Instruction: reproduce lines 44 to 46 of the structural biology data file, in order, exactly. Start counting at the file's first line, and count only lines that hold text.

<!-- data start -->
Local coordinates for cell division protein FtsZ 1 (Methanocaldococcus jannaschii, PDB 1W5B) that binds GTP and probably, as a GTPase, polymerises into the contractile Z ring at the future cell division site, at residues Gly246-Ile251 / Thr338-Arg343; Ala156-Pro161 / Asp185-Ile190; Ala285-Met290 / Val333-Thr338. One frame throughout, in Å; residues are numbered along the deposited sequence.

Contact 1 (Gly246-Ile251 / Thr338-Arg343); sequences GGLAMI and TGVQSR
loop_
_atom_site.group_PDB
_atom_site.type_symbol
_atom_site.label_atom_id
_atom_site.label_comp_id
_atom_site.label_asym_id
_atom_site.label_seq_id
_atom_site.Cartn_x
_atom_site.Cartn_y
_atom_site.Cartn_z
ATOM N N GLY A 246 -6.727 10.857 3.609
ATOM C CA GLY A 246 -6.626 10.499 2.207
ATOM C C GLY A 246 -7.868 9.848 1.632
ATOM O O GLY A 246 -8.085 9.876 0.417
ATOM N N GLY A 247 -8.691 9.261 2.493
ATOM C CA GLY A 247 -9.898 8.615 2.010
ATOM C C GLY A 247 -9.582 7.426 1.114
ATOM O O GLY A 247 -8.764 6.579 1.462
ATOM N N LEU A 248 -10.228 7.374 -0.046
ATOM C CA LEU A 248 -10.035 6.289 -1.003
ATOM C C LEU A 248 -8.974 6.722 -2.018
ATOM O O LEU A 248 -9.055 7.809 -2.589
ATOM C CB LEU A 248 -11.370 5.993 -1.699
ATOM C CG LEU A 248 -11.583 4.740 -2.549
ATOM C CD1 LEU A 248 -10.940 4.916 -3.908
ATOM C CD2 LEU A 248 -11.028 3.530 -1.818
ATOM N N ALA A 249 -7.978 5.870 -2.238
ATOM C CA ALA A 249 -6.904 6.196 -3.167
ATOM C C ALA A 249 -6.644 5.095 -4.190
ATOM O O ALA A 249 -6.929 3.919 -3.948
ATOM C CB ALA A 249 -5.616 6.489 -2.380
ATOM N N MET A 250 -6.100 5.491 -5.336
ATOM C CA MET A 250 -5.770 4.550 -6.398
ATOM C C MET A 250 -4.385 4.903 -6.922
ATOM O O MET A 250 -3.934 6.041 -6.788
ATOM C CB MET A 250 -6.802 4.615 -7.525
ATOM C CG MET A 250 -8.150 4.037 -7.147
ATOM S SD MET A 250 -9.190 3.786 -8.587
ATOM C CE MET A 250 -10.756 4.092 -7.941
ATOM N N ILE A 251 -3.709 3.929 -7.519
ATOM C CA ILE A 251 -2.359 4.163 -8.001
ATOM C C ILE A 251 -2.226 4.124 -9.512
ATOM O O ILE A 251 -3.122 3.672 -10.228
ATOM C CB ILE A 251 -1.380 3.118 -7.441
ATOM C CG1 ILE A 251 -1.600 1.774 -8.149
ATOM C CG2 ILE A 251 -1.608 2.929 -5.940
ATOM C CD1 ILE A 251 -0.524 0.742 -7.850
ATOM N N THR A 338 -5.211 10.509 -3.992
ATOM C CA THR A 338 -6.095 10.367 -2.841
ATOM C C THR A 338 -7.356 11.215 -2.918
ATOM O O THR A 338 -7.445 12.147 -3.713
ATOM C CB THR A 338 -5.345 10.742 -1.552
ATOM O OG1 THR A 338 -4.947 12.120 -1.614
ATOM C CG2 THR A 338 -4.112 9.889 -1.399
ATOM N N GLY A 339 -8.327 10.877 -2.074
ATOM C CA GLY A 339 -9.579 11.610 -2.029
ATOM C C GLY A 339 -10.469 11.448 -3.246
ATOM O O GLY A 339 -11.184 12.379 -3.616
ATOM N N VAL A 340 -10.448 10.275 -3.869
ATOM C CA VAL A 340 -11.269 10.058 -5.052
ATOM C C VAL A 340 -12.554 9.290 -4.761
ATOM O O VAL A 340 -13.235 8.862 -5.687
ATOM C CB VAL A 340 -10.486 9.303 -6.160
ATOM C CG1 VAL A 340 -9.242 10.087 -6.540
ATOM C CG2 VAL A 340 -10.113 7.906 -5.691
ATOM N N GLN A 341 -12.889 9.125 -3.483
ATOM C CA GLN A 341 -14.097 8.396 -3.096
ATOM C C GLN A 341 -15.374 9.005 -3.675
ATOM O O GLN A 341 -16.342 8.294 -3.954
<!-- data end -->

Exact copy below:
ATOM C C ILE A 251 -2.226 4.124 -9.512
ATOM O O ILE A 251 -3.122 3.672 -10.228
ATOM C CB ILE A 251 -1.380 3.118 -7.441